On the second morning of teaching in Bombo, Umar was there well before anyone else. He was waiting at the registration table and didn’t hear me approach because he was pouring over the micro credential handbook from the day before. The page open before him was the speech by author Neil Gaiman, Why Our Future Depends on Libraries, Reading, and Daydreaming, in which Gaiman makes the case that children need to have access to books and adults need to respect children as fellow readers.

https://www.theguardian.com/books/gallery/2018/sep/06/neil-gaiman-and-chris-riddell-on-why-we-need-libraries-an-essay-in-pictures#img-2

I made some joke about Umar being the keener already preparing for the day and he turned earnestly to me and said, “ah yes, yes, I haven’t stopped thinking about this since yesterday. It is like someone turned a key to a door I did not know was locked. I have been blind for ten years but now I see.”

The questions about the usefulness of the literacy training had been buzzing in my brain the entire time that I had designed the micro credential. It’s why I went to Uganda. I needed to pilot the course myself to see if what was built was what teachers actually wanted. I did not want to be another well-intentioned westerner showing up with ‘the answer’ to questions no one was actually asking. 

In 2017, when Niteo had interviewed all managers and partners at its Literacy Centers to evaluate the effectiveness of the centers and plan next steps, the call was clear for capacity-building.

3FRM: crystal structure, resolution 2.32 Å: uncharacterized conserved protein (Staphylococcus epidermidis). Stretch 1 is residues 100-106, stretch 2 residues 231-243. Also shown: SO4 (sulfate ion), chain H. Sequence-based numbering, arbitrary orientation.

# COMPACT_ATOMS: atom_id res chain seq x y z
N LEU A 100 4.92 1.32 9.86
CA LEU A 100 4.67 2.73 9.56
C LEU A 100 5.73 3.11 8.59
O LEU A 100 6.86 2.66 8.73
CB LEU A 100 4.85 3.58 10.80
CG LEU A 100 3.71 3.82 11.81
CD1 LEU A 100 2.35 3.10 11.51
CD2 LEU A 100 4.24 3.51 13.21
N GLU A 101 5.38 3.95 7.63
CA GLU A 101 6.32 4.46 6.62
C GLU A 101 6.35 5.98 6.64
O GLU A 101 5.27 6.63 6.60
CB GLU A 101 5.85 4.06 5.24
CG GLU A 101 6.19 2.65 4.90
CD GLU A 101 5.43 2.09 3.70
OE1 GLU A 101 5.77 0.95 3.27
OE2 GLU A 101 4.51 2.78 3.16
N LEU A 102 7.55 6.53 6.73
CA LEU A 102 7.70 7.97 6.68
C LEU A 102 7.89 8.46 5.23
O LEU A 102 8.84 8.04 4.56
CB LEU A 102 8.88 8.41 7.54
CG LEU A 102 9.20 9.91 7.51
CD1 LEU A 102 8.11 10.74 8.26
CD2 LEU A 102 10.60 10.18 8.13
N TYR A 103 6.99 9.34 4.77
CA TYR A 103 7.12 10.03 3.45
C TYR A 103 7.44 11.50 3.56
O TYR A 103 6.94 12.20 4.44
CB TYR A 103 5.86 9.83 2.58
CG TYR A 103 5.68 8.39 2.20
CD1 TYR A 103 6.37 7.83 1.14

It’s one thing to have a library, but it’s another to unleash the potential in readers through the power of books.

So Leadership in Literacy was created. But no teachers in Uganda had seen it during its creation and I was nervous. It was a less than ideal way to design a curriculum – ½ the world away from the participants and without their feedback – I had no idea if I had hit the right mark yet. 

We had picked up 100 copies of the 26-page resource from the printer in Kampala only the day before the first pilot, so Umar and his cohort were the first Ugandan educators to look at it. 

After the first day, I wasn’t sure if the warm reception from the Bombo teachers had simply been politeness or actual appreciation for the relevance of the content. How could what I had taught actually make these teachers jobs better when their classes were overcrowded and under-resourced in a way I had never experienced?  

I explained to Umar a little bit of my wonderings and worries and asked him, “what was it about yesterday that was so useful?”

“I didn’t know that we were allowed to teach that reading was pleasurable,” Umar instantly replied. 

Umar told me how he used to teach the village children who couldn’t go to school on his own time because he enjoyed it so much. He loved singing songs with them and making learning fun.

He spent so much time teaching the out of school children that when he applied to be a teacher, his over-abundance of parent recommendations got him a full-time job.

However, when he started teaching in the classroom, there was a firm seriousness expected which led to a disengagement in his students. It was drastically different than what he had been doing with the village children when he made learning to read fun.  

His face lit up as he finished, “ah but now, what we have learned here, this, this will change everything.”

Categories: Uganda 2019